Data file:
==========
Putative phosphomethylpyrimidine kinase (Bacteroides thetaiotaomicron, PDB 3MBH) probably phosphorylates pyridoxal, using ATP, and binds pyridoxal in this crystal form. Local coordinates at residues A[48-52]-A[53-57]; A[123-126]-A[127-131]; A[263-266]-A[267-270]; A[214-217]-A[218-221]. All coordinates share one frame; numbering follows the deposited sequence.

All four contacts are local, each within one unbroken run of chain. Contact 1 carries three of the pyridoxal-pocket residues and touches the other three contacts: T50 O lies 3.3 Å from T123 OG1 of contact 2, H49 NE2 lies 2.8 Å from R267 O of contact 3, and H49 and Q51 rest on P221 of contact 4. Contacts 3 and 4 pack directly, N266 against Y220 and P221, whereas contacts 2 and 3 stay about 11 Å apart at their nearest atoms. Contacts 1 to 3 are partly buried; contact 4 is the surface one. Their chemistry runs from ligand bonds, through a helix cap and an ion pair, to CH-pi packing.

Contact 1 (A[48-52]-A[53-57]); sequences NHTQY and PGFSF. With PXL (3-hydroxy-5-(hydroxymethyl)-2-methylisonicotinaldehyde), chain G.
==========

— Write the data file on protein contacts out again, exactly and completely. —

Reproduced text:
Putative phosphomethylpyrimidine kinase (Bacteroides thetaiotaomicron, PDB 3MBH) probably phosphorylates pyridoxal, using ATP, and binds pyridoxal in this crystal form. Local coordinates at residues A[48-52]-A[53-57]; A[123-126]-A[127-131]; A[263-266]-A[267-270]; A[214-217]-A[218-221]. All coordinates share one frame; numbering follows the deposited sequence.

All four contacts are local, each within one unbroken run of chain. Contact 1 carries three of the pyridoxal-pocket residues and touches the other three contacts: T50 O lies 3.3 Å from T123 OG1 of contact 2, H49 NE2 lies 2.8 Å from R267 O of contact 3, and H49 and Q51 rest on P221 of contact 4. Contacts 3 and 4 pack directly, N266 against Y220 and P221, whereas contacts 2 and 3 stay about 11 Å apart at their nearest atoms. Contacts 1 to 3 are partly buried; contact 4 is the surface one. Their chemistry runs from ligand bonds, through a helix cap and an ion pair, to CH-pi packing.

Contact 1 (A[48-52]-A[53-57]); sequences NHTQY and PGFSF. With PXL (3-hydroxy-5-(hydroxymethyl)-2-methylisonicotinaldehyde), chain G.